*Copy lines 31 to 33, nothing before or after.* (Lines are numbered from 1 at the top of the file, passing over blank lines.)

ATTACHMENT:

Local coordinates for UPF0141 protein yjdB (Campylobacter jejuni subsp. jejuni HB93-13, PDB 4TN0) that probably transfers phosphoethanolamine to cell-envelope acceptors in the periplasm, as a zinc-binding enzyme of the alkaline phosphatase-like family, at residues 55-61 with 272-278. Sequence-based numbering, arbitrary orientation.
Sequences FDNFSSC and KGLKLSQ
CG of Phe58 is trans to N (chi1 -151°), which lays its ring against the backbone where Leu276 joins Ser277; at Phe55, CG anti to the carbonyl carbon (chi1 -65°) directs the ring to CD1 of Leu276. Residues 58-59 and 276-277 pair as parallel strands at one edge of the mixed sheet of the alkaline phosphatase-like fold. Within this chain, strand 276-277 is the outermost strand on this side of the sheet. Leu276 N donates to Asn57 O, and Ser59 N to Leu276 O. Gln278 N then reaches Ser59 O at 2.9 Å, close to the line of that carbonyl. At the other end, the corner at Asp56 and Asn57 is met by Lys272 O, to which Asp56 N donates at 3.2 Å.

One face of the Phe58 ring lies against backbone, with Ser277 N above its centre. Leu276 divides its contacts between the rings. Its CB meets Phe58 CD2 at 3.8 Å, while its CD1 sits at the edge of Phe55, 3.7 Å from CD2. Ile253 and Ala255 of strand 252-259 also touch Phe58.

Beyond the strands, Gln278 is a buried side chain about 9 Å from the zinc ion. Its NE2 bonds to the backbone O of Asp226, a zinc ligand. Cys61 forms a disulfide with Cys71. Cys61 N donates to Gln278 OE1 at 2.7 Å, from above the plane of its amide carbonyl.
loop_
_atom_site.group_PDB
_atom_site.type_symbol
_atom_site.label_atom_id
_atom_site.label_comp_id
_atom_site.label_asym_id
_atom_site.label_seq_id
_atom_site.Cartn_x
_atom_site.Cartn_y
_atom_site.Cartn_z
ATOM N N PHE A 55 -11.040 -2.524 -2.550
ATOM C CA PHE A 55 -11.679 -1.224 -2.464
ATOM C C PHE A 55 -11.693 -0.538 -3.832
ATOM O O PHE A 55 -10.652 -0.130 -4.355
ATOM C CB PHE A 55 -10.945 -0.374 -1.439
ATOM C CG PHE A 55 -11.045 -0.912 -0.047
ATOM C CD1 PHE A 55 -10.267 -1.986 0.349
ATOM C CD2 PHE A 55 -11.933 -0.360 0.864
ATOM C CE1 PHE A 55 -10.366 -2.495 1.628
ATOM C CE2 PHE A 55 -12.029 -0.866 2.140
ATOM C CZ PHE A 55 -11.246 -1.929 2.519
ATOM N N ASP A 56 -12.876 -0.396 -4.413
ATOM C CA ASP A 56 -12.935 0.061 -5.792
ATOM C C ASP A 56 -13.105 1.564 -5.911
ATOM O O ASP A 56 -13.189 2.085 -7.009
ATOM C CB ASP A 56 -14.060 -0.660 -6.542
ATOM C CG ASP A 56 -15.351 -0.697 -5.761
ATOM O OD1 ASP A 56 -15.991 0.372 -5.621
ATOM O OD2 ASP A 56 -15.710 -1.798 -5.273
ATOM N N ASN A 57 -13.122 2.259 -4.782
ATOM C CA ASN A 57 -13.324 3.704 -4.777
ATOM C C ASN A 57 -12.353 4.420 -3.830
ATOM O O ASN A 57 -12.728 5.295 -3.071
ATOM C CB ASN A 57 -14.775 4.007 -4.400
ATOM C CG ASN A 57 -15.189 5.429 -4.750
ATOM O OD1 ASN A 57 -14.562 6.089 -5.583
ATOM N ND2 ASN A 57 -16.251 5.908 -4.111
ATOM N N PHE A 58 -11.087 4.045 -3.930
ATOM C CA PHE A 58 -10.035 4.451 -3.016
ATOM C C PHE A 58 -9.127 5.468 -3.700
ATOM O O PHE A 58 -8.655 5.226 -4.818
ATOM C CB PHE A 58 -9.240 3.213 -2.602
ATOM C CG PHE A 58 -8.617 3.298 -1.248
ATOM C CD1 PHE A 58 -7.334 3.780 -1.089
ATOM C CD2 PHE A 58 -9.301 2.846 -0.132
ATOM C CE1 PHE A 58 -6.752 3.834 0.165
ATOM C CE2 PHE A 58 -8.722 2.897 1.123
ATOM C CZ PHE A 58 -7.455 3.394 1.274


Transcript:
ATOM C CB ASP A 56 -14.060 -0.660 -6.542
ATOM C CG ASP A 56 -15.351 -0.697 -5.761
ATOM O OD1 ASP A 56 -15.991 0.372 -5.621